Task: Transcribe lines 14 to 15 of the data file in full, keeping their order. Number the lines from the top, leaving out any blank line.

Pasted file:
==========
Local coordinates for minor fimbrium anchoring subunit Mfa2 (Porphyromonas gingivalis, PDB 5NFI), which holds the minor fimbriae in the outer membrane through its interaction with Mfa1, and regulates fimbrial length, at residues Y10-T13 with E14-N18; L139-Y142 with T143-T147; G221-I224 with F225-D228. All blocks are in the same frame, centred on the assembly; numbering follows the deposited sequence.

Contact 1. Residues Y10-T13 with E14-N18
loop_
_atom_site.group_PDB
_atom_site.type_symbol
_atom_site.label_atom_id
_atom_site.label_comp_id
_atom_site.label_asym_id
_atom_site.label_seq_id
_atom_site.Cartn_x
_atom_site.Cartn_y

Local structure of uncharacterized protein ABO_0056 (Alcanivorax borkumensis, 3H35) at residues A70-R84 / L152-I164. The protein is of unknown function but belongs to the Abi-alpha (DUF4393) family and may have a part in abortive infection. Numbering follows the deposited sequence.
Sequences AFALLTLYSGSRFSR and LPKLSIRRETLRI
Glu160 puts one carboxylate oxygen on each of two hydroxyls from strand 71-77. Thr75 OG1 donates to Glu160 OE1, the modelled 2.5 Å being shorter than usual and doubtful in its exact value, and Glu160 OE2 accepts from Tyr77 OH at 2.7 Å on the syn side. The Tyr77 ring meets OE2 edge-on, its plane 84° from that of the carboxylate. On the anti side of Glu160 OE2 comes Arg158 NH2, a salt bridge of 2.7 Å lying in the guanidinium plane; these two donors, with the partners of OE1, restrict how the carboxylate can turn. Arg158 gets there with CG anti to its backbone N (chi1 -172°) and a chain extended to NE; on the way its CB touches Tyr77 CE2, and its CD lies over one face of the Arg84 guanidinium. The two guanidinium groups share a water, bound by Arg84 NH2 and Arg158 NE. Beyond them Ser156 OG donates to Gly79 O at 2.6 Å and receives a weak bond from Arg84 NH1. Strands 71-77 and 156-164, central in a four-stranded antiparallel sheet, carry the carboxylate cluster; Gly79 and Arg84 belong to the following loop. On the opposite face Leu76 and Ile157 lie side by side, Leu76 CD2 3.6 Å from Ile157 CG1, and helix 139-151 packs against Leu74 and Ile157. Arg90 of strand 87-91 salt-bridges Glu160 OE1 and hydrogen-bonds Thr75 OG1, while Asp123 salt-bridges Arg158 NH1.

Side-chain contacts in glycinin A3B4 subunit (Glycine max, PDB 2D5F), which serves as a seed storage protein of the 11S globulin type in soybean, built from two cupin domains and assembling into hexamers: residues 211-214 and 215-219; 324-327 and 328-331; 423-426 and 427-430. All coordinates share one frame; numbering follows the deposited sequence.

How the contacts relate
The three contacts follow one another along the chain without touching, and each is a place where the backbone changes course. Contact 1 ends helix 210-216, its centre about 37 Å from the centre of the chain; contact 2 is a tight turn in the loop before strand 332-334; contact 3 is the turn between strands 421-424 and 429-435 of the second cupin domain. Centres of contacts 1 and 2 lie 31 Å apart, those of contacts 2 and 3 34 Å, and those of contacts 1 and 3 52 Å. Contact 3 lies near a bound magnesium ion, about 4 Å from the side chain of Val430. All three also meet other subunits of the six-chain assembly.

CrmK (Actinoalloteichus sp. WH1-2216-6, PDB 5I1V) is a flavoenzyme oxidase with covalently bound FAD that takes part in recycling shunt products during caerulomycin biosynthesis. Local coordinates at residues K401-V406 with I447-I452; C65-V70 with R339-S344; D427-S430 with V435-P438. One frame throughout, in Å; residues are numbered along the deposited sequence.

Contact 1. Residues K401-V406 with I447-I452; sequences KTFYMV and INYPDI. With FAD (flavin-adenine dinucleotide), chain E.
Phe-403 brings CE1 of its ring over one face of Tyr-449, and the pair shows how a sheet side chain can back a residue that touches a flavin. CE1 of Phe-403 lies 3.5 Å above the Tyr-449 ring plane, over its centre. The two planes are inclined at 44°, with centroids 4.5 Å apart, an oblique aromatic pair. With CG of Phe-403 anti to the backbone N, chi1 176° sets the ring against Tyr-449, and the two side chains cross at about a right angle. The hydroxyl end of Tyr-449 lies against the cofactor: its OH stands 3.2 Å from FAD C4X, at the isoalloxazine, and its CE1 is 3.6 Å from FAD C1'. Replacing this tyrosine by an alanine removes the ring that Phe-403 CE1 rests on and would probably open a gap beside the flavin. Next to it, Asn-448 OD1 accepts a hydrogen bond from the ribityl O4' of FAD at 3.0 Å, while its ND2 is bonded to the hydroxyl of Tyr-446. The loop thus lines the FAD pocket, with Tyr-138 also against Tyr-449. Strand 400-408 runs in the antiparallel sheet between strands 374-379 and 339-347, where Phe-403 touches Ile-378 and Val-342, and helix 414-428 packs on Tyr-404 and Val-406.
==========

Glu160 puts one carboxylate oxygen on each of two hydroxyls from strand 71-77. Thr75 OG1 donates to Glu160 OE1, the modelled 2.5 Å being shorter than usual and doubtful in its exact value, and Glu160 OE2 accepts from Tyr77 OH at 2.7 Å on the syn side. The Tyr77 ring meets OE2 edge-on, its plane 84° from that of the carboxylate. On the anti side of Glu160 OE2 comes Arg158 NH2, a salt bridge of 2.7 Å lying in the guanidinium plane; these two donors, with the partners of OE1, restrict how the carboxylate can turn. Arg158 gets there with CG anti to its backbone N (chi1 -172°) and a chain extended to NE; on the way its CB touches Tyr77 CE2, and its CD lies over one face of the Arg84 guanidinium. The two guanidinium groups share a water, bound by Arg84 NH2 and Arg158 NE. Beyond them Ser156 OG donates to Gly79 O at 2.6 Å and receives a weak bond from Arg84 NH1. Strands 71-77 and 156-164, central in a four-stranded antiparallel sheet, carry the carboxylate cluster; Gly79 and Arg84 belong to the following loop. On the opposite face Leu76 and Ile157 lie side by side, Leu76 CD2 3.6 Å from Ile157 CG1, and helix 139-151 packs against Leu74 and Ile157. Arg90 of strand 87-91 salt-bridges Glu160 OE1 and hydrogen-bonds Thr75 OG1, while Asp123 salt-bridges Arg158 NH1.

Side-chain contacts in glycinin A3B4 subunit (Glycine max, PDB 2D5F), which serves as a seed storage protein of the 11S globulin type in soybean, built from two cupin domains and assembling into hexamers: residues 211-214 and 215-219; 324-327 and 328-331; 423-426 and 427-430. All coordinates share one frame; numbering follows the deposited sequence.